The Democratic convention this year, odd Hollywood production that it was in these virtual times, was a bit of an exercise in denial. There were the feel-good segments about Joe Biden and his life in public office and his painful personal tragedy. There were shrill attacks on President Donald Trump, probably the easiest thing in the world to do.

One of the segments I found the most jarring belonged to former President Bill Clinton. One of his gifts as a politician was a charisma that would draw people in and excite them. The last time I saw him in person, campaigning for his wife in a primary state on her first run for president, there was a magnetism to him that was impossible to deny. None of that was present during his convention remarks this year. Age and health, of course, could be factors. But has seeing his name in Jeffrey Epstein stories had an impact? Does he fear for how history might regard him? I thought I saw in his eyes a man with regrets, a man who might be on a journey to get right with his maker, but maybe doesn’t quite realize it yet. His appearance reminded me to pray for him. He might be a man in the process of grieving on many different fronts.

A friend of mine talks frequently about the importance of grieving during these pandemic days. We are experiencing so much sadness and disappointment that is beyond our control. This happens in every human life, but on top of all that, we’ve been experiencing trauma culturally — and globally. We need to acknowledge that and grieve it.

This is where the Democrats failed — as they attacked Trump, they didn’t leave room for something other than anger. We should have had a moment of silence for all the New Yorkers in nursing homes who died because of the governor of that state’s mistakes. Instead, Gov. Andrew Cuomo waxed eloquent about coronavirus as a metaphor. If we really want to be reflective, we would consider that while Cuomo talked about protecting every human life, he clearly didn’t mean our elderly men and women in nursing homes. And, at the same time, abortion clinics were open in his state.

Yes, we could look at the fact that so many of us radically changed our daily lives to protect others. But when I think about the fact that we’ve had legal abortion in the United States for my entire life, I wonder. Were our recent actions more about fear? We need to recognize what has been going wrong beyond Donald Trump and insist on some consistency in our laws and culture.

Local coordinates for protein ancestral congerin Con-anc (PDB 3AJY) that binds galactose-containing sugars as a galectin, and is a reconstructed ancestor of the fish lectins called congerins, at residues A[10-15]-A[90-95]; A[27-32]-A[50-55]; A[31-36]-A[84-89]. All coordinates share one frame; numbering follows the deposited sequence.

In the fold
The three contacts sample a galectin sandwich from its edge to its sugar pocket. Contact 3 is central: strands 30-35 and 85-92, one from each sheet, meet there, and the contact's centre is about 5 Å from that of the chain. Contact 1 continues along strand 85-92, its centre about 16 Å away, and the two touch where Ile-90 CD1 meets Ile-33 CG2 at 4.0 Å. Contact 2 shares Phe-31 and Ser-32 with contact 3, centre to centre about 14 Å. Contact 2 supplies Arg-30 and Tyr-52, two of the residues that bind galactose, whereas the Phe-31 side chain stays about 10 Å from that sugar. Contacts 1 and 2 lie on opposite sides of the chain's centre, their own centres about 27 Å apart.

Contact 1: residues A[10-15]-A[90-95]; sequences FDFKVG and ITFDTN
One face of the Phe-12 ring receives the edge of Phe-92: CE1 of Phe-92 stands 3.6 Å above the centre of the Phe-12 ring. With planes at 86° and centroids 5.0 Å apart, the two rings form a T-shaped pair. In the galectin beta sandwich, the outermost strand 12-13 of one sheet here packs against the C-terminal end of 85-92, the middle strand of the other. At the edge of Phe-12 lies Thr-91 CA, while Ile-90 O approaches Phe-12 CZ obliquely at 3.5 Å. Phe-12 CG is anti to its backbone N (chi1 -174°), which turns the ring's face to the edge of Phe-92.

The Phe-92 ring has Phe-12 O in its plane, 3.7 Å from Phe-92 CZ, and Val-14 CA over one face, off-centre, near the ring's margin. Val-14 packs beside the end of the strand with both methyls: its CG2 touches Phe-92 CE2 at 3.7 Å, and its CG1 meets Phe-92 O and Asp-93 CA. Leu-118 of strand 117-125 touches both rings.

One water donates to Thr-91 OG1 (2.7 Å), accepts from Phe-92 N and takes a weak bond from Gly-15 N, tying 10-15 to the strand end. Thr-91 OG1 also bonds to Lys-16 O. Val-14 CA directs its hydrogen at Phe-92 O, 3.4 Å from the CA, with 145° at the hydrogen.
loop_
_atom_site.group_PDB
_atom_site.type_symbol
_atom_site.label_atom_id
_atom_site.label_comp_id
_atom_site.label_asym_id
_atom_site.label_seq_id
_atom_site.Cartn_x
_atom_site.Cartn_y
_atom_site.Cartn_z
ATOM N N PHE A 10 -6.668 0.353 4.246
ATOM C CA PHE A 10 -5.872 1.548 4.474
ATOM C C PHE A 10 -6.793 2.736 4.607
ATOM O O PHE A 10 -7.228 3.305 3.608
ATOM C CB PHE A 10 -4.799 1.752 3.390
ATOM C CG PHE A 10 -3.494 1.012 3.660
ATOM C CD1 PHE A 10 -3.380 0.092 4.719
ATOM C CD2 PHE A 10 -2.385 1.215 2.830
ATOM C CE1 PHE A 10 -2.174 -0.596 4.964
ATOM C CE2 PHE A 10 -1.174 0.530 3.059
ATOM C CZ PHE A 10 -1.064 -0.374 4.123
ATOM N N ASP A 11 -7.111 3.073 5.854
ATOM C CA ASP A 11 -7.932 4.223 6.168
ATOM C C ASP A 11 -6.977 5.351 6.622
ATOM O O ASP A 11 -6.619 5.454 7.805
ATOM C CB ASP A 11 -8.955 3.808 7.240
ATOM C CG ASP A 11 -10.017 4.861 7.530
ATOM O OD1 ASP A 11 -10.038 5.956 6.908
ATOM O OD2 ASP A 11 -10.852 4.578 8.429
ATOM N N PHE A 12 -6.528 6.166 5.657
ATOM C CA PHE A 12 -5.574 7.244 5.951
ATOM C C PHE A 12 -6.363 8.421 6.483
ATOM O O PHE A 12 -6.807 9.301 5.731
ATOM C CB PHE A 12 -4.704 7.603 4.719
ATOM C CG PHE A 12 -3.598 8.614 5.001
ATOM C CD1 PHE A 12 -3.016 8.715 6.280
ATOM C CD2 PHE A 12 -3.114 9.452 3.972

The eloquent Gov. Cuomo has also supported the legalization of assisted suicide in his state. We are living at a time of rising suicide rates — it was bad before COVID-19, and I’m a little bit terrified to know just how bad things get. While adults fight about opening schools, children suffer in tense or abusive home situations. Teenagers in need of homes were having trouble getting adopted before the pandemic. There is so much that is sick in America that has nothing to do with Donald Trump.

Shockingly, the Democratic party that really has no room for pro-life voices aired a prayer from Jesuit priest Fr. James Martin, in which he included the unborn child in the womb. God bless him for doing that. Prayer is powerful, so maybe it could help move a mountain.

We need to acknowledge and grieve this grave political reality before we can move forward in any kind of healthy way.

Kathryn Jean Lopez is senior fellow at the National Review Institute, editor-at-large of National Review magazine and author of the new book “A Year With the Mystics: Visionary Wisdom for Daily Living.” She is also chair of Cardinal Dolan’s pro-life commission in New York. She can be contacted at klopez@nationalreview.com.

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